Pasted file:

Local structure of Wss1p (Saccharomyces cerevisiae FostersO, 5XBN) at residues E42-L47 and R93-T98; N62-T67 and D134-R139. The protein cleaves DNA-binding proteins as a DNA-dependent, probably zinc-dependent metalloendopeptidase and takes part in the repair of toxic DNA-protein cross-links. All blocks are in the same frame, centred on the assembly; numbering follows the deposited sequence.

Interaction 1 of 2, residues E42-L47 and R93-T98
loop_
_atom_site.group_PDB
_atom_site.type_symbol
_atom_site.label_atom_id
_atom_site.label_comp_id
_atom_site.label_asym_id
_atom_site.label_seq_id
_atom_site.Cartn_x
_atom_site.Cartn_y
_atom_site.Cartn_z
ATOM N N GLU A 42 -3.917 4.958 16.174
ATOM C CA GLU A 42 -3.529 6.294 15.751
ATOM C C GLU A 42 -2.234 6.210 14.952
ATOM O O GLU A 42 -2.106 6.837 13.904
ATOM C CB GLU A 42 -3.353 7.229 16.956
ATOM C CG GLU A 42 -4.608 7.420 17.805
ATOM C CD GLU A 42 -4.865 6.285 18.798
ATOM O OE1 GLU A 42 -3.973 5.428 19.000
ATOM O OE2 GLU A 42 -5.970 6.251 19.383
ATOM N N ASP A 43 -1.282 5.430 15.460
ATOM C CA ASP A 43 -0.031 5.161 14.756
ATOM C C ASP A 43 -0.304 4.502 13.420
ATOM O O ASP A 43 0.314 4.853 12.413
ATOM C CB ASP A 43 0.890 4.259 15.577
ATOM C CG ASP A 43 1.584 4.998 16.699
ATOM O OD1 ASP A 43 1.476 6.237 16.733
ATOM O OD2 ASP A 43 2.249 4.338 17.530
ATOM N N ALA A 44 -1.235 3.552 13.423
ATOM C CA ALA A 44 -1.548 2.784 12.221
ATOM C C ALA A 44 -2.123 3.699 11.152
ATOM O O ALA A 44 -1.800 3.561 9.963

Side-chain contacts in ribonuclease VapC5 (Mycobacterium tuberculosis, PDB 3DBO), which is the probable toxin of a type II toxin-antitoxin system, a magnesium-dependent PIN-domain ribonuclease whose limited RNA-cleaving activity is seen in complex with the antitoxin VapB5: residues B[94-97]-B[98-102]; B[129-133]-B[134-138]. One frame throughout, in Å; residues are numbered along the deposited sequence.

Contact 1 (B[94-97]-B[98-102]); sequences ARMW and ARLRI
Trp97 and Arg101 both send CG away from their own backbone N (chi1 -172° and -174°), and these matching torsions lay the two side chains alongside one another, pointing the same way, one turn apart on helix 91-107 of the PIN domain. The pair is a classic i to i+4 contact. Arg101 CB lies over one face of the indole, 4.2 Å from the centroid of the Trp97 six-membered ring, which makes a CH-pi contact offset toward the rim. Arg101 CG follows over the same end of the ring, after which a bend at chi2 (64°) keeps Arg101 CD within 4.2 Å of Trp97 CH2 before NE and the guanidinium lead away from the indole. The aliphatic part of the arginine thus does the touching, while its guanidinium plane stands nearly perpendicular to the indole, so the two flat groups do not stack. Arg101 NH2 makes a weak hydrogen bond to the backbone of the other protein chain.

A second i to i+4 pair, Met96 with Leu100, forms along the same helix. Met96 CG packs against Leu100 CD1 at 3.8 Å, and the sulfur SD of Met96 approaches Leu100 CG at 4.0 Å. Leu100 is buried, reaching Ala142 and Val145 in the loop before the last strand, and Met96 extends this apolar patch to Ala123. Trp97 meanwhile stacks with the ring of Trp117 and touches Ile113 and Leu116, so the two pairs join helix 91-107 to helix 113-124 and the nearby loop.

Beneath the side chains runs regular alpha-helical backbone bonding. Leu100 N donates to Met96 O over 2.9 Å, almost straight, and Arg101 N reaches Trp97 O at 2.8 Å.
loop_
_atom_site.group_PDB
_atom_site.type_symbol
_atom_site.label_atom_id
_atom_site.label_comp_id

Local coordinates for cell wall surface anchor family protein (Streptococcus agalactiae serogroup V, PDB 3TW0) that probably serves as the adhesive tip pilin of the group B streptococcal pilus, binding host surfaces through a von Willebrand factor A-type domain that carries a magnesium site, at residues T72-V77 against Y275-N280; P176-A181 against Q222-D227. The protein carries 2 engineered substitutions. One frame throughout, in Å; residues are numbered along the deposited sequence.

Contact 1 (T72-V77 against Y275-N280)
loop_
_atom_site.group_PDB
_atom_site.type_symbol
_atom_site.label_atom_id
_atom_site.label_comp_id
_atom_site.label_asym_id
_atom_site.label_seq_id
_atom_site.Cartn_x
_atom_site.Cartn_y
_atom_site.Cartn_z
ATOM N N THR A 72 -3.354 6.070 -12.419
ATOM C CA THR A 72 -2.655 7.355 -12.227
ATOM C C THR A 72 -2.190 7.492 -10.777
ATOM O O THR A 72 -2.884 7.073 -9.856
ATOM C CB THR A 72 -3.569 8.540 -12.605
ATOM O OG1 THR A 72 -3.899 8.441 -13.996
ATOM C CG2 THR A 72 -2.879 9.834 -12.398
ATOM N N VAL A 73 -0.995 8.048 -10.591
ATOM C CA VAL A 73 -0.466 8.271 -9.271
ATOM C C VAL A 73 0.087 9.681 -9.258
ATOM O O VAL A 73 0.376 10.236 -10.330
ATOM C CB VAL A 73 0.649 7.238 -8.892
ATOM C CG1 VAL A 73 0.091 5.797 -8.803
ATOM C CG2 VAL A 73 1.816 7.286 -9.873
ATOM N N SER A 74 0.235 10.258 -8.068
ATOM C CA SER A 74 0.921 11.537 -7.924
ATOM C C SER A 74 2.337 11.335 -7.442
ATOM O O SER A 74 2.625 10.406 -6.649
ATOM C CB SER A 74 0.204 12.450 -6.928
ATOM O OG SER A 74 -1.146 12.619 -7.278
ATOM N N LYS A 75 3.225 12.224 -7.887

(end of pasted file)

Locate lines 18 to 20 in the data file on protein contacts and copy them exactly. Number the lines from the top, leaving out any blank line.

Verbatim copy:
ATOM C CG GLU A 42 -4.608 7.420 17.805
ATOM C CD GLU A 42 -4.865 6.285 18.798
ATOM O OE1 GLU A 42 -3.973 5.428 19.000